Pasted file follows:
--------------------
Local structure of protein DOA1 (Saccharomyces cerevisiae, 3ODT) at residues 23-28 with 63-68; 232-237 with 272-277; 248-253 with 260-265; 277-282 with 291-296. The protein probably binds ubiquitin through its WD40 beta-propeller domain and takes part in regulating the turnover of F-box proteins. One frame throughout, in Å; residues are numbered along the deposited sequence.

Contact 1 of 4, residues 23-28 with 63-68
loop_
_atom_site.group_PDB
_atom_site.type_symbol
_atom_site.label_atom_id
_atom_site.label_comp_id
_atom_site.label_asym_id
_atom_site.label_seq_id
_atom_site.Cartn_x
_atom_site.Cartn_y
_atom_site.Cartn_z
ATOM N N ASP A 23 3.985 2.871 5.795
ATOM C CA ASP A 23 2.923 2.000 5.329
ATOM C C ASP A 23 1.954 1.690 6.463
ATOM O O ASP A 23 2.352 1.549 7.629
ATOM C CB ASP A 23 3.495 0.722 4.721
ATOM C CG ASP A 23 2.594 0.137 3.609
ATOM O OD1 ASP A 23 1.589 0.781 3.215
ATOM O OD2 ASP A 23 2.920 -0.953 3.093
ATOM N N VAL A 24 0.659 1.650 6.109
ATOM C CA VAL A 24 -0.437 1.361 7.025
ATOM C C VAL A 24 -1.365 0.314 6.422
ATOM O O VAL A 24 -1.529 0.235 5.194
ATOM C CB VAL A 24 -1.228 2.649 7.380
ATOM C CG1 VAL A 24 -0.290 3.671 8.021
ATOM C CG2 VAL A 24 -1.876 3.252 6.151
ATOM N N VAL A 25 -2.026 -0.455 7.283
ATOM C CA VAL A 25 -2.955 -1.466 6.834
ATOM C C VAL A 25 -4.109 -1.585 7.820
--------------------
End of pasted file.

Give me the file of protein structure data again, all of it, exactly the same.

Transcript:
Local structure of protein DOA1 (Saccharomyces cerevisiae, 3ODT) at residues 23-28 with 63-68; 232-237 with 272-277; 248-253 with 260-265; 277-282 with 291-296. The protein probably binds ubiquitin through its WD40 beta-propeller domain and takes part in regulating the turnover of F-box proteins. One frame throughout, in Å; residues are numbered along the deposited sequence.

Contact 1 of 4, residues 23-28 with 63-68
loop_
_atom_site.group_PDB
_atom_site.type_symbol
_atom_site.label_atom_id
_atom_site.label_comp_id
_atom_site.label_asym_id
_atom_site.label_seq_id
_atom_site.Cartn_x
_atom_site.Cartn_y
_atom_site.Cartn_z
ATOM N N ASP A 23 3.985 2.871 5.795
ATOM C CA ASP A 23 2.923 2.000 5.329
ATOM C C ASP A 23 1.954 1.690 6.463
ATOM O O ASP A 23 2.352 1.549 7.629
ATOM C CB ASP A 23 3.495 0.722 4.721
ATOM C CG ASP A 23 2.594 0.137 3.609
ATOM O OD1 ASP A 23 1.589 0.781 3.215
ATOM O OD2 ASP A 23 2.920 -0.953 3.093
ATOM N N VAL A 24 0.659 1.650 6.109
ATOM C CA VAL A 24 -0.437 1.361 7.025
ATOM C C VAL A 24 -1.365 0.314 6.422
ATOM O O VAL A 24 -1.529 0.235 5.194
ATOM C CB VAL A 24 -1.228 2.649 7.380
ATOM C CG1 VAL A 24 -0.290 3.671 8.021
ATOM C CG2 VAL A 24 -1.876 3.252 6.151
ATOM N N VAL A 25 -2.026 -0.455 7.283
ATOM C CA VAL A 25 -2.955 -1.466 6.834
ATOM C C VAL A 25 -4.109 -1.585 7.820